Effects of different tree species on microclimate and microbial

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Effects of different tree species on microclimate and microbial
Effects of different tree species on microclimate and
microbial processes on a natural regeneration site
Leitgeb E., Zechmeister-Boltenstern S., Unterguggenberger M. and Gartner K.
Department of Forest Ecology, Federal Forest Research Centre, Seckendorff-Gudentweg 8, A-1131 Vienna, Austria
email: [email protected]
Introduction
Figure 3. Gas samples
taken from static chambers
used for the determination of
greenhouse gas emissions.
Investigations on water balance, soil fertility and microbial
decomposition processes were conducted on a 20 year old windthrow site. The former spruce monoculture is now replaced by a
mixed stand of birch (Betula pendula), trembling aspen (Populus
tremula), spruce (Picea abies) and oak (Quercus robur). The site is
located in a warm area at low altitude on heavy soils, where
unfavourable environmental conditions for spruce trees are
prevailing.
The aim of this project part was to determine whether birch could be
considered as beneficial to forest regrowth in this area. In addition
possible ecological effects of different trees concerning litter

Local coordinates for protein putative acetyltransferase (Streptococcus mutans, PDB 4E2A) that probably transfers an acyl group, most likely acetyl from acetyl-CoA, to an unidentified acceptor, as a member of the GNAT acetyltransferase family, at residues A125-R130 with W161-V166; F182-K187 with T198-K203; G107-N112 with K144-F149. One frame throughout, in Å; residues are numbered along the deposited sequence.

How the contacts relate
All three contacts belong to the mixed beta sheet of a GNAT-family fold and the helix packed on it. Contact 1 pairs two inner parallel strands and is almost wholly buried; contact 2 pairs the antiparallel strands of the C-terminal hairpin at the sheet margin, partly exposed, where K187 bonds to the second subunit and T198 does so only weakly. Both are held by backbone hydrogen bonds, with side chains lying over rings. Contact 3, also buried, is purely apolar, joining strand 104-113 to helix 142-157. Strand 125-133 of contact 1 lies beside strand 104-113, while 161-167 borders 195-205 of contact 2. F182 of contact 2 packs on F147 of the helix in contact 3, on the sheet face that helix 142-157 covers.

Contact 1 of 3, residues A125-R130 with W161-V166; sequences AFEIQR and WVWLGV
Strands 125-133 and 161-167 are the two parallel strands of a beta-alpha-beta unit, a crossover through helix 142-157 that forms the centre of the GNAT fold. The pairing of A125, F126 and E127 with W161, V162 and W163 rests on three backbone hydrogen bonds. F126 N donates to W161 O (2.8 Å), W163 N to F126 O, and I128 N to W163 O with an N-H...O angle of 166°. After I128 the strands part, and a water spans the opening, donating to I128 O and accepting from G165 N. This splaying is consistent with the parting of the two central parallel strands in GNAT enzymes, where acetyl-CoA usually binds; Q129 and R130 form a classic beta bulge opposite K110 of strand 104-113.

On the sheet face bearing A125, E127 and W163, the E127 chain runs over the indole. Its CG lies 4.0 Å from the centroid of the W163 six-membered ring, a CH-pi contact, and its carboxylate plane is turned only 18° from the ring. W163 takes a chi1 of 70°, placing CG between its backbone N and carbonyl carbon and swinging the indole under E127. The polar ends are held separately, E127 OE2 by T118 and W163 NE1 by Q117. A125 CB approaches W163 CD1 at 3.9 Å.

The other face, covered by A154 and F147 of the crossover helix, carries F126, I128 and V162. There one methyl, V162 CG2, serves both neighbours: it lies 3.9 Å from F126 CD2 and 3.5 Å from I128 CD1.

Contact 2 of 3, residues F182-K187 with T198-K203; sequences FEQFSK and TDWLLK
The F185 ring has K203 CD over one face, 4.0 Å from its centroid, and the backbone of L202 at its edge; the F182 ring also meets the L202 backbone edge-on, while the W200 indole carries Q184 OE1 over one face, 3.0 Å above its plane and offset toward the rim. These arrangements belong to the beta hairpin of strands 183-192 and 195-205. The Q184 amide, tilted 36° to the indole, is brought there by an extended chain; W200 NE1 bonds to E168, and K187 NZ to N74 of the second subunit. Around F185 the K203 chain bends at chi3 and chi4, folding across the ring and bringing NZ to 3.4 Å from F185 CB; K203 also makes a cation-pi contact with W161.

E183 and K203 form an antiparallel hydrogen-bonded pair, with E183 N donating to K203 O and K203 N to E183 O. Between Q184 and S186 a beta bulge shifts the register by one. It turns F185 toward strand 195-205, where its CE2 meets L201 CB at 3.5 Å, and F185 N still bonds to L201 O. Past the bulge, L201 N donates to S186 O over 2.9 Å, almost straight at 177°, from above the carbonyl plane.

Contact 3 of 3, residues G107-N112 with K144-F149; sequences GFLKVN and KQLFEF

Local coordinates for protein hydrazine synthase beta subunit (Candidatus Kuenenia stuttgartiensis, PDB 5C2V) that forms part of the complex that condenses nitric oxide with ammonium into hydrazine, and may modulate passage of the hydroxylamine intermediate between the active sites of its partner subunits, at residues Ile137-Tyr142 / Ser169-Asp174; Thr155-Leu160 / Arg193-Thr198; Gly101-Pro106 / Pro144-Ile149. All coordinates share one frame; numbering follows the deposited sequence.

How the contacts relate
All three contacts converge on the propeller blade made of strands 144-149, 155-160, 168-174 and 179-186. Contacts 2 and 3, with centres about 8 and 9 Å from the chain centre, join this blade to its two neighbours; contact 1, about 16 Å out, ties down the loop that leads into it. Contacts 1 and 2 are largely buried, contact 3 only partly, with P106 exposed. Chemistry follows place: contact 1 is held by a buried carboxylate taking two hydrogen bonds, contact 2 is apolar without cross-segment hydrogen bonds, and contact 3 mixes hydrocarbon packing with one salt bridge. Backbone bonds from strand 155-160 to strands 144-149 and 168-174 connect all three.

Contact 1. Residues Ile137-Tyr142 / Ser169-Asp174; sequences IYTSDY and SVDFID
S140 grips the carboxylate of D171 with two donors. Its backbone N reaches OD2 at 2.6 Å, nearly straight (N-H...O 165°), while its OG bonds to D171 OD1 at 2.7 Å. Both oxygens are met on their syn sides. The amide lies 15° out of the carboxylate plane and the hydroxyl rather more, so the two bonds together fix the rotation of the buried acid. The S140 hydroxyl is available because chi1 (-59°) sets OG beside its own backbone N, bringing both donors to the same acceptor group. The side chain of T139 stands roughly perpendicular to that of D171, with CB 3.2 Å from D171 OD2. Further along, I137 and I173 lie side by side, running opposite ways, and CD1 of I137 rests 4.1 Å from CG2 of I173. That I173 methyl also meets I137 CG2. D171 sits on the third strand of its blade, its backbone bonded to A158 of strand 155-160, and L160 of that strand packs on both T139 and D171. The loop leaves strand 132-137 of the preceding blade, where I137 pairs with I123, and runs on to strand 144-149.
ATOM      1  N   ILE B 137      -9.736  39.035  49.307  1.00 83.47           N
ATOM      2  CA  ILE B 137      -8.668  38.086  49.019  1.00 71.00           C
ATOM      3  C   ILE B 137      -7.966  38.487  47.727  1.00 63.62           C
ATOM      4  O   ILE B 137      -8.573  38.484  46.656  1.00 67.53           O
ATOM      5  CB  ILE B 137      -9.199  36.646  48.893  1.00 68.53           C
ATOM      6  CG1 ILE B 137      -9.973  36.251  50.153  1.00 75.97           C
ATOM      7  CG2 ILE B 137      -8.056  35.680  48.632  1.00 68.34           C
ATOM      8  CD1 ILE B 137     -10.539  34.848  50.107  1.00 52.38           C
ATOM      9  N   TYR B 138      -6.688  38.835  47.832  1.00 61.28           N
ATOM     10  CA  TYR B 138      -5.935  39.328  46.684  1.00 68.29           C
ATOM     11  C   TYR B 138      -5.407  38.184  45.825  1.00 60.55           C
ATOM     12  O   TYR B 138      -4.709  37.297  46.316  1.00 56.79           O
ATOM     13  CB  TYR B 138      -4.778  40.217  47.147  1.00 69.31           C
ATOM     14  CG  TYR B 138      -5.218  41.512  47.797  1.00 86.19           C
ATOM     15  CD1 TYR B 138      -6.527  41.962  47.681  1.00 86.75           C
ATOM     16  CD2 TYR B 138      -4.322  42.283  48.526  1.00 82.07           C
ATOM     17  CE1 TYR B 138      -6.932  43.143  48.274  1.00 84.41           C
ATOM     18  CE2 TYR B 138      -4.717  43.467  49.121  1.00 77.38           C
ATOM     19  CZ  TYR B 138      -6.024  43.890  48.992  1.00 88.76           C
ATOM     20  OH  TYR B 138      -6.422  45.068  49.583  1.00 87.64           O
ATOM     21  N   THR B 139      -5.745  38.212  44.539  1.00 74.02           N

decomposition, carbon sequestration and the emission of
greenhouse gases could be detected.
o
6
C
25
precip.
5
temp.
20
15
4
mm
Study site and methods
The experimental plot is located at about 320 m a.s.l. in the southeast of Styria in Austria. Annual mean air temperature is 8.8 °C with
an average precipitation of 765 mm. The soil is characterised by a
high content of clay in the mineral soil horizons (”Stagnogley”).
Six sampling sites including three groups of birch (Figure 1) and
three groups of spruce were selected. Measurements were made at
35 sampling periods, approximately every two weeks from May 2000
until November 2001. Meteorological and soil parameters were
monitored continuously. In addition nitrogen mineralisation and
microbial biomass were determined in the litter layer and in the
mineral soil (Schinner et al. 1996). Microbial respiration and the
emission of the greenhouse gas nitrous oxide (N2O) were measured
in the field by static chambers (Figure 3; Hahn et al. 2000). Nitrogen
availability was determined with ion exchange resin bags incubated
in 10 cm soil depth (Zechmeister-Boltenstern et al. 2002).
a
10
3
5
2
0
1
-5
0
-10
M J J J A S O N D F A M J J A S O N
-2
mg CO2-C m h
-1
120
spruce
birch
100
b
80
60
40
20
0
55
µg N2O-N m h
-1
65
-2
75
Figure 1. View of one of
the birch plots.
M
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J
A
S
O
N D
J
F
M
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M
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A
S
O
N
c
45
35
25
15
5
-5
M J J A S O N D J F M A M J J
A S O N
month
mg NO3-N m-2 d-1
Figure 4. Seasonal dynamics of temperature and precipitation (a),
CO2-emission (b) and N2O-emission (c) in birch and spruce plots.
100
90
80
70
60
50
40
30
20
10
0
birch
mg NH4-N m-2 d-1
M
J
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M
a
spruce
J
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N
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b
M
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N